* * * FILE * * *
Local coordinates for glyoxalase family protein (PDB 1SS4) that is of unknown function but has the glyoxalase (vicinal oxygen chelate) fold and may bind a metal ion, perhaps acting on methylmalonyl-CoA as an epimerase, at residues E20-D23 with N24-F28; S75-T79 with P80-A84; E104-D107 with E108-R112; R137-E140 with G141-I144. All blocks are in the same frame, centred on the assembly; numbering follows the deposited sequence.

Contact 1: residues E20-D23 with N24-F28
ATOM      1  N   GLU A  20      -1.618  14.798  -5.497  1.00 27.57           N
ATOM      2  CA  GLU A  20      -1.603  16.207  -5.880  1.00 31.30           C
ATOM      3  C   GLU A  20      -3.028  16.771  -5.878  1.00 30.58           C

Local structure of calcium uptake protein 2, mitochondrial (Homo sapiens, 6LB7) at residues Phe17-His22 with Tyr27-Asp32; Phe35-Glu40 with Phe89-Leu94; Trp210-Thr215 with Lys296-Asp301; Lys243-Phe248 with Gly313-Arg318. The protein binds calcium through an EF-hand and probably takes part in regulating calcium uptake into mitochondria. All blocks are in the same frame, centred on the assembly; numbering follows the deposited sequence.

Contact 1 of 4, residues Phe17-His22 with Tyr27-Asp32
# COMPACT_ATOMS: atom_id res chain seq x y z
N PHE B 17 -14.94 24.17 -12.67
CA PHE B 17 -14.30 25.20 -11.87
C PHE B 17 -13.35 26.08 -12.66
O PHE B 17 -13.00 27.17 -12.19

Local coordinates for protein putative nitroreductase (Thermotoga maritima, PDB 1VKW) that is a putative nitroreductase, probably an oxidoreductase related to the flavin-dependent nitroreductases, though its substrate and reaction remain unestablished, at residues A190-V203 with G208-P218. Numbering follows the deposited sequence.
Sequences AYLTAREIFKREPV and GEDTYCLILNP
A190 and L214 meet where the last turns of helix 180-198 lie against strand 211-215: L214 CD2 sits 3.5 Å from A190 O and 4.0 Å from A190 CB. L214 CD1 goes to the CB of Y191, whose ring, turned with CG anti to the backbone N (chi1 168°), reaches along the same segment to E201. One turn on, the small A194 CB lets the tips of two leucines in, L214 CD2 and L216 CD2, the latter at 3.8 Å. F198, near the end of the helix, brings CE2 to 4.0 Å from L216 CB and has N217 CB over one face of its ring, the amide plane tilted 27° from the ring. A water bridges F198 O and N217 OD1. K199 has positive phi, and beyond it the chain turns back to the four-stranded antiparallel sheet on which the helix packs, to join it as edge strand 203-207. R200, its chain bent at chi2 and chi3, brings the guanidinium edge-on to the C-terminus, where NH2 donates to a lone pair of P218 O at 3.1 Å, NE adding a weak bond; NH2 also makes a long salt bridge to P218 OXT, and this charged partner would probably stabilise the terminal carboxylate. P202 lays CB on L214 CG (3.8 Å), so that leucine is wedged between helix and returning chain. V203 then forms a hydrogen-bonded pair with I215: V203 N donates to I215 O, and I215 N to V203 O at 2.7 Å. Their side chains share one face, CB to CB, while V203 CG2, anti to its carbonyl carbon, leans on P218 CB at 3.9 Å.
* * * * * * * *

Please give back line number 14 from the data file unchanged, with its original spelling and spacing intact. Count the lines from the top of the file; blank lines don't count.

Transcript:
Sequences AYLTAREIFKREPV and GEDTYCLILNP